The Dinner, have some reservations

Oren Moverman, how are you? I had no idea until just now that Moverman who directed The Dinner, the new movie based on the book by Howard Koch, also directed one of my (and my movie date)’s favorite movies of all time: Love&Mercy. The Dinner, sadly, is a film you should have reservations about….

Am I wrong to not want to glorify heinous acts by showing visuals? Especially when it involves malicious, misguided teens? I guess, if I’m open minded, showing incidents of affluenza may wake up some wealthy parents that perhaps they should take responsibility (early on, not once they reach adulthood) of their children’s upbringing (aka teaching them how to behave and how to love) and their mental health (if it walks like a depressed duck and talks like a depressed duck, get some therapy).

Anyway, while I understand to some extent the moral dilemma portrayed in The Dinner, I care about my fellow human beings enough to know; a sociopath, no matter if he or she is your child, should never get a free pass.

The movie’s subject matter was obviously almost good enough to make me forget I was watching one of my favorite actors (Steve Coogan) minus his typecasted upperhand sarcasm. His character, father of “Charles Manson”, is certainly bitter, but undermined by said son Charlie and his own wife; portrayed by another favorite actress of mine, Laura Linney.

Equally compellng was Rebecca Hall, who I envy most for how good she looks in short hair, a shallow female commentary. To be super objective, Hall’s acting was best of the four (Hall, Coogan, Linney, Gere) as Gere’s strong willed trophy wife. Pulling up four out of four is Richard Gere, who always seems to be playing the same dang man of power with an equal amount of ‘white people’s problems’ angst. I look forward to his upcoming performance as a homeless man, it’s high time for him to mix it up.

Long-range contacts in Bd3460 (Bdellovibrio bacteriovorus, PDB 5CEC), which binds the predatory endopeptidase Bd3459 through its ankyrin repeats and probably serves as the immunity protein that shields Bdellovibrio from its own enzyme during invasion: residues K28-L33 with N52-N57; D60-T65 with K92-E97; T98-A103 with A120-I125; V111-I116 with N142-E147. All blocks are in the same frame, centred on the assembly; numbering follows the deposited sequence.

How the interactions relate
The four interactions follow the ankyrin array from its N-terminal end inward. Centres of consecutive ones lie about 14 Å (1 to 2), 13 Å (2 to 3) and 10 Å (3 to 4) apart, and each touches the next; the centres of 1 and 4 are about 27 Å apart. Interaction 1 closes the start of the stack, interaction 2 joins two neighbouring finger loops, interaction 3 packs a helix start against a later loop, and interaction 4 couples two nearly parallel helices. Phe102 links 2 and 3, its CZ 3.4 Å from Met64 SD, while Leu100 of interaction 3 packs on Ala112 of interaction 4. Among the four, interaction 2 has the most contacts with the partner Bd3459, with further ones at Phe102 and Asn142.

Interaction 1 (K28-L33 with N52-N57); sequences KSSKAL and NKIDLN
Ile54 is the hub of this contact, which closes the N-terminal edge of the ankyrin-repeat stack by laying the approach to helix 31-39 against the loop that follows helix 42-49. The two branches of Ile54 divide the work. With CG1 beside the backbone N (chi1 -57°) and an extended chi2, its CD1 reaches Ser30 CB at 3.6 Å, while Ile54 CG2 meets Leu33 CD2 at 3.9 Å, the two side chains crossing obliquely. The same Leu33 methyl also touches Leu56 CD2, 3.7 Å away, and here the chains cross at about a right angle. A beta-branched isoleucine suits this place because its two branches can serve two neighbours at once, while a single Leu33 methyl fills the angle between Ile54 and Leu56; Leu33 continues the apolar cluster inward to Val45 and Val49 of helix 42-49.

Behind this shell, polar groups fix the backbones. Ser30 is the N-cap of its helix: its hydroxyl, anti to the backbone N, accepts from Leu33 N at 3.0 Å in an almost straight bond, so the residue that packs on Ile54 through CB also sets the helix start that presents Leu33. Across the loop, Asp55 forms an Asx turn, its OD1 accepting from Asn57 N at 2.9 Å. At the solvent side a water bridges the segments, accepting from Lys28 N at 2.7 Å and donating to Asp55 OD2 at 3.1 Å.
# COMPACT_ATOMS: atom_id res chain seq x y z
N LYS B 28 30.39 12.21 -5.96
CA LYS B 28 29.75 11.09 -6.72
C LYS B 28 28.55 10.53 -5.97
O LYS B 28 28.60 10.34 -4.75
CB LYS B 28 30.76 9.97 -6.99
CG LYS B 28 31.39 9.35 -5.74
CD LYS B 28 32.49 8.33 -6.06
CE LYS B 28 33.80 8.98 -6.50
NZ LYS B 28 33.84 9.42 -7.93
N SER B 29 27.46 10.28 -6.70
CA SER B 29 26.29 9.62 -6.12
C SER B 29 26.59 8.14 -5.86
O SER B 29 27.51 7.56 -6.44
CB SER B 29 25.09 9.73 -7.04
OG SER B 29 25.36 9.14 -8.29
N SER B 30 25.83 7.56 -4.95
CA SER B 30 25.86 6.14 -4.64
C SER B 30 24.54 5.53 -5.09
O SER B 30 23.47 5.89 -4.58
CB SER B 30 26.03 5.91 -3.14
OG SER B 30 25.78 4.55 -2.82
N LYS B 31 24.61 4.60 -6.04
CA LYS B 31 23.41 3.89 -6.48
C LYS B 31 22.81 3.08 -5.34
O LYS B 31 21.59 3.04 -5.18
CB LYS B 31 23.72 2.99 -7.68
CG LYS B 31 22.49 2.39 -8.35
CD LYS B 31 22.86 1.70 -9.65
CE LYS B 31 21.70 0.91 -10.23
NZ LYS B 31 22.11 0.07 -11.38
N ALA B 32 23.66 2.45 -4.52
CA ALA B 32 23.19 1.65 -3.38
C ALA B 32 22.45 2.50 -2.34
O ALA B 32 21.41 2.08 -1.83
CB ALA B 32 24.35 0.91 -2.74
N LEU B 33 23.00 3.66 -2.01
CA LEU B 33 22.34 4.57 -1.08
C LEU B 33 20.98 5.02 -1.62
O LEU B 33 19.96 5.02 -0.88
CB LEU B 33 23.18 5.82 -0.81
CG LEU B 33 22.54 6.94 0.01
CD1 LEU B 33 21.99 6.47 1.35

Due to the movie’s unsatisfying ending and it’s violence porn quotient, I say this is better off as a rental. Choose a dark deary night and it’ll fit right in.

Unsupervised Teens, Always Big Trouble “L.I.E.”

Wow, just finished a recommendation for a PPLL, L.I.E. directed by Michael Cuesta. Was surprised I hadn’t heard of this director considering how well written and how artistically directed this film was from ‘way back’ in 2001. And while an Emmy for Homeland is nothing to sneeze at, I would have expected his subsequent films to be accolade worthy.

A sucker for Paul Dano, I will admit seeing him so young was disconcerting, given the unpleasant obstacles facing his teenage character. Sure, the film is 16 years old, but I’ll bypass plot details, not wanting to spoil this for anyone who hasn’t seen it. Suffice to say, Paul Dano’s Long Island existence is basically without any supervision.

Tawdry and damn depressing, the movie is compelling due to the verisimilitude of the characters and actors. Not since the film Little Children 2006 with Jackie Earle Haley have I seen a sympathetic portrayal of a pedophile. And I realize this film was actually a predecessor (in this case Brian Cox) I simply had not seen.

Much like Philip Seymor Hoffman in Scent of a Woman and Ethan Hawke in Dead Poets Society, Paul Dano’s teenage performance was surely prescient of his acting brilliance. So much so, that I can forgive him for Swiss Army Men, which is his only clunker. Love & Mercy, 12 Years a Slave and Youth certify him as a favorite of mine no matter what he chooses to do next (which appears to be a mini series of War and Peace).

I’ve been to Long Island’s* suburbia and always seem to see seedy articles about the area’s violence and crime reported in the New York Times. Sad that this area is a fine setting for such a dysfunctional plot. And yes, I realize I’m saying this ironically, from the king nutville of the U.S., Florida:)
*Long Tsland has beautiful areas as well, obviously. The Hamptons and a gorgeous park (Eisenhower) where I saw Soulive with Martin, Medeski and Wood.